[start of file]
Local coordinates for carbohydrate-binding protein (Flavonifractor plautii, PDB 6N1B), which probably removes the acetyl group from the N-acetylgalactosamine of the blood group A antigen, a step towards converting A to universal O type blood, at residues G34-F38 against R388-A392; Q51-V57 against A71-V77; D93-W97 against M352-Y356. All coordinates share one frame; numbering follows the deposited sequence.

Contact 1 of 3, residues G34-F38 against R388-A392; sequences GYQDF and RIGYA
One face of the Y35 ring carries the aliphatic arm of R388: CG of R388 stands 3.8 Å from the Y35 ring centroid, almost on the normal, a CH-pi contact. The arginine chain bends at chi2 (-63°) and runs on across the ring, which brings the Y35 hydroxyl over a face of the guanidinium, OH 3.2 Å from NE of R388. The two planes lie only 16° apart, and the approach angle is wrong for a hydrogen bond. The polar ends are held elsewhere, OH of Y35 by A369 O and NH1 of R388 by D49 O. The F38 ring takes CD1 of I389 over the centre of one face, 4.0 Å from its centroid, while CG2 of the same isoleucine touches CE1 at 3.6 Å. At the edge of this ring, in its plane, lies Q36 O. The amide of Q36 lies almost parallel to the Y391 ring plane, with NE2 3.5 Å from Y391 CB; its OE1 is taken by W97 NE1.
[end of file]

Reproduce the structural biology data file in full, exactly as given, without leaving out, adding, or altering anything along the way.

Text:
Local coordinates for carbohydrate-binding protein (Flavonifractor plautii, PDB 6N1B), which probably removes the acetyl group from the N-acetylgalactosamine of the blood group A antigen, a step towards converting A to universal O type blood, at residues G34-F38 against R388-A392; Q51-V57 against A71-V77; D93-W97 against M352-Y356. All coordinates share one frame; numbering follows the deposited sequence.

Contact 1 of 3, residues G34-F38 against R388-A392; sequences GYQDF and RIGYA
One face of the Y35 ring carries the aliphatic arm of R388: CG of R388 stands 3.8 Å from the Y35 ring centroid, almost on the normal, a CH-pi contact. The arginine chain bends at chi2 (-63°) and runs on across the ring, which brings the Y35 hydroxyl over a face of the guanidinium, OH 3.2 Å from NE of R388. The two planes lie only 16° apart, and the approach angle is wrong for a hydrogen bond. The polar ends are held elsewhere, OH of Y35 by A369 O and NH1 of R388 by D49 O. The F38 ring takes CD1 of I389 over the centre of one face, 4.0 Å from its centroid, while CG2 of the same isoleucine touches CE1 at 3.6 Å. At the edge of this ring, in its plane, lies Q36 O. The amide of Q36 lies almost parallel to the Y391 ring plane, with NE2 3.5 Å from Y391 CB; its OE1 is taken by W97 NE1.